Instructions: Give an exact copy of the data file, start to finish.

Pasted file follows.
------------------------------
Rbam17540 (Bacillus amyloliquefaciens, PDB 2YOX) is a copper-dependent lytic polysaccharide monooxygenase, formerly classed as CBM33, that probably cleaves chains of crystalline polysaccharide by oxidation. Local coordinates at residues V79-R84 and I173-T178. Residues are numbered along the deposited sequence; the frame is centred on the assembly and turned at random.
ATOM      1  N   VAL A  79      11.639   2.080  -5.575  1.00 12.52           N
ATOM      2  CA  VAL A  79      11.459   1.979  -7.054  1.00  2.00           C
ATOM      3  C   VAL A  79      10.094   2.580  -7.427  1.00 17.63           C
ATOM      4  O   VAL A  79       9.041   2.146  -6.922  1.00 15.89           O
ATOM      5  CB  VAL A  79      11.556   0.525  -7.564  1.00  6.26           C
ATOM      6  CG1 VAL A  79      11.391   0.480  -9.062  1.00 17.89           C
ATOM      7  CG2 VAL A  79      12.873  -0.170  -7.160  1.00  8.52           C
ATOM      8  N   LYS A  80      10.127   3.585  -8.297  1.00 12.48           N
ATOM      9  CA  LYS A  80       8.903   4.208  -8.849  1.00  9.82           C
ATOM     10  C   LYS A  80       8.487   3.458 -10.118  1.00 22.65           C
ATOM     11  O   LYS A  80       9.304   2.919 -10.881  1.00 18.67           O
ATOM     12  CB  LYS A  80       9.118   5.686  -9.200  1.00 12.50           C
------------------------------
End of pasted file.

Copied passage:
Rbam17540 (Bacillus amyloliquefaciens, PDB 2YOX) is a copper-dependent lytic polysaccharide monooxygenase, formerly classed as CBM33, that probably cleaves chains of crystalline polysaccharide by oxidation. Local coordinates at residues V79-R84 and I173-T178. Residues are numbered along the deposited sequence; the frame is centred on the assembly and turned at random.
ATOM      1  N   VAL A  79      11.639   2.080  -5.575  1.00 12.52           N
ATOM      2  CA  VAL A  79      11.459   1.979  -7.054  1.00  2.00           C
ATOM      3  C   VAL A  79      10.094   2.580  -7.427  1.00 17.63           C
ATOM      4  O   VAL A  79       9.041   2.146  -6.922  1.00 15.89           O
ATOM      5  CB  VAL A  79      11.556   0.525  -7.564  1.00  6.26           C
ATOM      6  CG1 VAL A  79      11.391   0.480  -9.062  1.00 17.89           C
ATOM      7  CG2 VAL A  79      12.873  -0.170  -7.160  1.00  8.52           C
ATOM      8  N   LYS A  80      10.127   3.585  -8.297  1.00 12.48           N
ATOM      9  CA  LYS A  80       8.903   4.208  -8.849  1.00  9.82           C
ATOM     10  C   LYS A  80       8.487   3.458 -10.118  1.00 22.65           C
ATOM     11  O   LYS A  80       9.304   2.919 -10.881  1.00 18.67           O
ATOM     12  CB  LYS A  80       9.118   5.686  -9.200  1.00 12.50           C